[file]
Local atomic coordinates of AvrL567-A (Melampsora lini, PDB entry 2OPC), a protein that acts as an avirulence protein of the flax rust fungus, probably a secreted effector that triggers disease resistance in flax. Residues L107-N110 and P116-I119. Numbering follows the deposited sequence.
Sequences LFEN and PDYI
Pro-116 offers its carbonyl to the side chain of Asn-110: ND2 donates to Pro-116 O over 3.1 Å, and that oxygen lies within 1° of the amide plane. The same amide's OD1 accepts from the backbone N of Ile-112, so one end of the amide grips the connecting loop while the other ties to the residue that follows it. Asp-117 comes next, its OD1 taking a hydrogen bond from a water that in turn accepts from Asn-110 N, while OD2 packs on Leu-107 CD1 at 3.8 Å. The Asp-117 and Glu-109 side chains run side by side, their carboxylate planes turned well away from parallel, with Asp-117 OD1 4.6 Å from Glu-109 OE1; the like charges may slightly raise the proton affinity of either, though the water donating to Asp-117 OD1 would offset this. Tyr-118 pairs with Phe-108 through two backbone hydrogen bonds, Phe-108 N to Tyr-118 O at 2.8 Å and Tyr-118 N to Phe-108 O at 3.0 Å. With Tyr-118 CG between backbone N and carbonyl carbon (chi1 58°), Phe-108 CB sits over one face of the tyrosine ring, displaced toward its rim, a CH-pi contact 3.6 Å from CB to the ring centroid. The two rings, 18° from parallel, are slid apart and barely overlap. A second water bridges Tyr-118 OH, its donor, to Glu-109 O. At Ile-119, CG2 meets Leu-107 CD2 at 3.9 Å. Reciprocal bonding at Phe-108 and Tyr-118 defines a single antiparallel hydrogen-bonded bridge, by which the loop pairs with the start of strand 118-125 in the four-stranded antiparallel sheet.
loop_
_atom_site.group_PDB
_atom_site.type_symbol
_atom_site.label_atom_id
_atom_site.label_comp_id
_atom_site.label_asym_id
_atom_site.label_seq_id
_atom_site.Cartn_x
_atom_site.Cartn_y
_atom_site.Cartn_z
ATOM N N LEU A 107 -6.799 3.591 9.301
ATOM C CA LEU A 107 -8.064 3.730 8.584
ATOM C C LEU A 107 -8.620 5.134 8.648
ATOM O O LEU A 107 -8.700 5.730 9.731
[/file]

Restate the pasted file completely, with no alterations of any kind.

Local atomic coordinates of AvrL567-A (Melampsora lini, PDB entry 2OPC), a protein that acts as an avirulence protein of the flax rust fungus, probably a secreted effector that triggers disease resistance in flax. Residues L107-N110 and P116-I119. Numbering follows the deposited sequence.
Sequences LFEN and PDYI
Pro-116 offers its carbonyl to the side chain of Asn-110: ND2 donates to Pro-116 O over 3.1 Å, and that oxygen lies within 1° of the amide plane. The same amide's OD1 accepts from the backbone N of Ile-112, so one end of the amide grips the connecting loop while the other ties to the residue that follows it. Asp-117 comes next, its OD1 taking a hydrogen bond from a water that in turn accepts from Asn-110 N, while OD2 packs on Leu-107 CD1 at 3.8 Å. The Asp-117 and Glu-109 side chains run side by side, their carboxylate planes turned well away from parallel, with Asp-117 OD1 4.6 Å from Glu-109 OE1; the like charges may slightly raise the proton affinity of either, though the water donating to Asp-117 OD1 would offset this. Tyr-118 pairs with Phe-108 through two backbone hydrogen bonds, Phe-108 N to Tyr-118 O at 2.8 Å and Tyr-118 N to Phe-108 O at 3.0 Å. With Tyr-118 CG between backbone N and carbonyl carbon (chi1 58°), Phe-108 CB sits over one face of the tyrosine ring, displaced toward its rim, a CH-pi contact 3.6 Å from CB to the ring centroid. The two rings, 18° from parallel, are slid apart and barely overlap. A second water bridges Tyr-118 OH, its donor, to Glu-109 O. At Ile-119, CG2 meets Leu-107 CD2 at 3.9 Å. Reciprocal bonding at Phe-108 and Tyr-118 defines a single antiparallel hydrogen-bonded bridge, by which the loop pairs with the start of strand 118-125 in the four-stranded antiparallel sheet.
loop_
_atom_site.group_PDB
_atom_site.type_symbol
_atom_site.label_atom_id
_atom_site.label_comp_id
_atom_site.label_asym_id
_atom_site.label_seq_id
_atom_site.Cartn_x
_atom_site.Cartn_y
_atom_site.Cartn_z
ATOM N N LEU A 107 -6.799 3.591 9.301
ATOM C CA LEU A 107 -8.064 3.730 8.584
ATOM C C LEU A 107 -8.620 5.134 8.648
ATOM O O LEU A 107 -8.700 5.730 9.731